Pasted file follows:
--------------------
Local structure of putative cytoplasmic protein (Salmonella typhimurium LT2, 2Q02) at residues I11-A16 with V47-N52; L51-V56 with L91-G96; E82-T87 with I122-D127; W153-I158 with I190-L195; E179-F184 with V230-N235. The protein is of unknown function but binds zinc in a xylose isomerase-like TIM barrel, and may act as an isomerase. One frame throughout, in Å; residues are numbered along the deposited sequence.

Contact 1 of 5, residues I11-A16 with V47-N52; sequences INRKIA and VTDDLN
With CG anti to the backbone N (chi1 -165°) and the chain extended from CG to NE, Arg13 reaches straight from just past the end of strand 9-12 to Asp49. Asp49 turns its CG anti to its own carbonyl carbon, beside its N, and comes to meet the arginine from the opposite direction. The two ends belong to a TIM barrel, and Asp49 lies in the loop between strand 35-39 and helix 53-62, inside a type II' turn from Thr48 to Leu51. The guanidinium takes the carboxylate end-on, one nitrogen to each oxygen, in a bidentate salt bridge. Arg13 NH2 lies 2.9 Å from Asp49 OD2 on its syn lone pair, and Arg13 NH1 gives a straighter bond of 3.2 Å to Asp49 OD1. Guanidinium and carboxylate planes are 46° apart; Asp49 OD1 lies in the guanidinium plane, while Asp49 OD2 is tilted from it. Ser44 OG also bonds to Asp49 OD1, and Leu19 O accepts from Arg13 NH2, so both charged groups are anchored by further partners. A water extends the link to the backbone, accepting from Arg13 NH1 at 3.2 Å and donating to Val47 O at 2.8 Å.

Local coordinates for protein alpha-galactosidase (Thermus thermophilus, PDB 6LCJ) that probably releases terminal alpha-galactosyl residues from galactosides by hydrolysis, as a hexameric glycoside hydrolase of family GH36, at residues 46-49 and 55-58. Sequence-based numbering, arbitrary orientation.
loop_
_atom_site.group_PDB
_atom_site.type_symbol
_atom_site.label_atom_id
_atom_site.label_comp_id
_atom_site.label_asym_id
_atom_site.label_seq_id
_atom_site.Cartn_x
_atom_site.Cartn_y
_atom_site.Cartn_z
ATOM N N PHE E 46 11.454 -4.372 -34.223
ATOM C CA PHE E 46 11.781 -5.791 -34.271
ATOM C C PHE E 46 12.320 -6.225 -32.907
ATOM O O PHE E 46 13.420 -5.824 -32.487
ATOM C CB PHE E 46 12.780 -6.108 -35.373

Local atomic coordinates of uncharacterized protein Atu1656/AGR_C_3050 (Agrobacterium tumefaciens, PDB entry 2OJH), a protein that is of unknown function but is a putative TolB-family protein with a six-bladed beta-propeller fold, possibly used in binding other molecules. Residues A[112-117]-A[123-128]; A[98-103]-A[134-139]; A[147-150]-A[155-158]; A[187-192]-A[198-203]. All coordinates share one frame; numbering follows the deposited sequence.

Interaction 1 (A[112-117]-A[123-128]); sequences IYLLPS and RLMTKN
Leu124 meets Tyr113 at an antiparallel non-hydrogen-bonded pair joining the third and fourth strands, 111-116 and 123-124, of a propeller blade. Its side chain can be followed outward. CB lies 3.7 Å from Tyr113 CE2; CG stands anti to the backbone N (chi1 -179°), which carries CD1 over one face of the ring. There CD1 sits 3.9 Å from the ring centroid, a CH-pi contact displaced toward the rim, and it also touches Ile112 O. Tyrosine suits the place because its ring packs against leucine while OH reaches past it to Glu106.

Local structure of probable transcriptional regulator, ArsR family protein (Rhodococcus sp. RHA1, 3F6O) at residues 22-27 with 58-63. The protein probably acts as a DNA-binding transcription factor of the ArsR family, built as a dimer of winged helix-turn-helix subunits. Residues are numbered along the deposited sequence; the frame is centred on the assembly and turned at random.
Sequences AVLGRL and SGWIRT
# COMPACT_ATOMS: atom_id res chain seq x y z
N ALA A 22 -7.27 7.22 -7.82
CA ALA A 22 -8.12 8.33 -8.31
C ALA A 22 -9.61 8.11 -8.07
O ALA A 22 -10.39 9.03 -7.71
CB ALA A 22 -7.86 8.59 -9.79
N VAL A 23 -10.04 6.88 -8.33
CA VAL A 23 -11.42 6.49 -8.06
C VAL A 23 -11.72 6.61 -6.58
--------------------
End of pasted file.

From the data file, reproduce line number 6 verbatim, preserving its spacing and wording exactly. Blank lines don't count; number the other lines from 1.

_atom_site.group_PDB